What I do want to address is the fact the ADA acknowledges the large and growing number of those with disabilities. This means that the number of people genuinely affected by this document increases all the time. You may not even be aware at this moment but it might actually apply to you in some way. In documents like these the numbers are based off of known cases so consider for a moment the thousands of people not diagnosed who don’t even realize they have unclaimed rights that could be a huge benefit to them or even the number of people who have been stigmatized into not disclosing a disability.

Another thing to note here is that the document acknowledges it is more difficult for those who are disabled to seek legal repair when terminated unfairly. Think of the ADA as a means of validation where prior to this act being passed there was little to none when a disabled employee was wronged or treated unfairly in the workplace. It’s hard to realize in the midst of our modern government that laws can be used to protect and help when they’re utilized correctly. Understanding the government and it’s true power can be enlightening and doesn’t always have to work against the people.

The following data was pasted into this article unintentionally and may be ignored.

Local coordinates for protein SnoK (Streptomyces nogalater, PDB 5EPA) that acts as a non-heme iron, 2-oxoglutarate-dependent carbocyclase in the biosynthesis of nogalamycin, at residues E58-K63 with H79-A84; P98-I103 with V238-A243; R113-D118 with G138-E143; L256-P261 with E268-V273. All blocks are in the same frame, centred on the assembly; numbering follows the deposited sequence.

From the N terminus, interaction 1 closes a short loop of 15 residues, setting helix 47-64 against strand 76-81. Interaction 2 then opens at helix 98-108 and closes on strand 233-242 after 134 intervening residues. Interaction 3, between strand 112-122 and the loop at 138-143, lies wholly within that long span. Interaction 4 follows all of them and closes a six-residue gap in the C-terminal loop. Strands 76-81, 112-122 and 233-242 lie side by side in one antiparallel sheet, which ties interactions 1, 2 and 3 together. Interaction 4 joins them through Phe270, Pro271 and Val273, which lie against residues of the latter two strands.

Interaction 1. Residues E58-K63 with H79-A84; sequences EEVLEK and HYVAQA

Who does the ADA Apply to?

The ADA not surprisingly applies to those with a disability which the document defines as a physical or mental impairment that substantially limits one or more of the major life activities of an individual.

It also says this in regards to the matter:

“(8) QUALIFIED INDIVIDUAL WITH A DISABILITY- The term `qualified individual with a disability’ means an individual with a disability who, with or without reasonable accommodation, can perform the essential functions of the employment position that such individual holds or desires. For the purposes of this title, consideration shall be given to the employer’s judgment as to what functions of a job are essential, and if an employer has prepared a written description before advertising or interviewing applicants for the job, this description shall be considered evidence of the essential functions of the job.”